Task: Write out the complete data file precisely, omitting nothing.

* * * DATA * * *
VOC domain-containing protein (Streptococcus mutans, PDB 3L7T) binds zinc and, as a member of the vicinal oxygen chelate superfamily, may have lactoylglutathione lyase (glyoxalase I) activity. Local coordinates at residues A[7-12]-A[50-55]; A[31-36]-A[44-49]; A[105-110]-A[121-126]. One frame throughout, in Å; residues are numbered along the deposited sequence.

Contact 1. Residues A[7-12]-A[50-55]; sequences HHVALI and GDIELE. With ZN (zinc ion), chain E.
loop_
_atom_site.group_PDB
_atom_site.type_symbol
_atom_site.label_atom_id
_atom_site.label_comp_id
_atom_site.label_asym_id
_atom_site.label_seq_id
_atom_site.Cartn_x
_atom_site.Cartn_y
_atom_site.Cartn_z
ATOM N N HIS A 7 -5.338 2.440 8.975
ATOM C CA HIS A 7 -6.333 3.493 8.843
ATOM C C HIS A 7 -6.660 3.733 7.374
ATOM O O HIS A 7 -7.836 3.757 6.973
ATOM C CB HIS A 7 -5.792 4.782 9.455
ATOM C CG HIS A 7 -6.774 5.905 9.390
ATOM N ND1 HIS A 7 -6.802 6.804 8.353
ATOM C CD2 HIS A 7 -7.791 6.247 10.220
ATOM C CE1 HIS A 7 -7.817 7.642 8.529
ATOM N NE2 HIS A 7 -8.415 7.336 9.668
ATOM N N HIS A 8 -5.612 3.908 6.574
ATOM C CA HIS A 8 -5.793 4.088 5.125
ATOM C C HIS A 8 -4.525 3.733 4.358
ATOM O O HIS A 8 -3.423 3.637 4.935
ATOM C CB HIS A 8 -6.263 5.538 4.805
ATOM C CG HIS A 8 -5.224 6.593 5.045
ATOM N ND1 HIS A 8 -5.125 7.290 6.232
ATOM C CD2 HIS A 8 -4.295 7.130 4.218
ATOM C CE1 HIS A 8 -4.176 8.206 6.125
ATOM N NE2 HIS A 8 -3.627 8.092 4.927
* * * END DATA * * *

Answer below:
VOC domain-containing protein (Streptococcus mutans, PDB 3L7T) binds zinc and, as a member of the vicinal oxygen chelate superfamily, may have lactoylglutathione lyase (glyoxalase I) activity. Local coordinates at residues A[7-12]-A[50-55]; A[31-36]-A[44-49]; A[105-110]-A[121-126]. One frame throughout, in Å; residues are numbered along the deposited sequence.

Contact 1. Residues A[7-12]-A[50-55]; sequences HHVALI and GDIELE. With ZN (zinc ion), chain E.
loop_
_atom_site.group_PDB
_atom_site.type_symbol
_atom_site.label_atom_id
_atom_site.label_comp_id
_atom_site.label_asym_id
_atom_site.label_seq_id
_atom_site.Cartn_x
_atom_site.Cartn_y
_atom_site.Cartn_z
ATOM N N HIS A 7 -5.338 2.440 8.975
ATOM C CA HIS A 7 -6.333 3.493 8.843
ATOM C C HIS A 7 -6.660 3.733 7.374
ATOM O O HIS A 7 -7.836 3.757 6.973
ATOM C CB HIS A 7 -5.792 4.782 9.455
ATOM C CG HIS A 7 -6.774 5.905 9.390
ATOM N ND1 HIS A 7 -6.802 6.804 8.353
ATOM C CD2 HIS A 7 -7.791 6.247 10.220
ATOM C CE1 HIS A 7 -7.817 7.642 8.529
ATOM N NE2 HIS A 7 -8.415 7.336 9.668
ATOM N N HIS A 8 -5.612 3.908 6.574
ATOM C CA HIS A 8 -5.793 4.088 5.125
ATOM C C HIS A 8 -4.525 3.733 4.358
ATOM O O HIS A 8 -3.423 3.637 4.935
ATOM C CB HIS A 8 -6.263 5.538 4.805
ATOM C CG HIS A 8 -5.224 6.593 5.045
ATOM N ND1 HIS A 8 -5.125 7.290 6.232
ATOM C CD2 HIS A 8 -4.295 7.130 4.218
ATOM C CE1 HIS A 8 -4.176 8.206 6.125
ATOM N NE2 HIS A 8 -3.627 8.092 4.927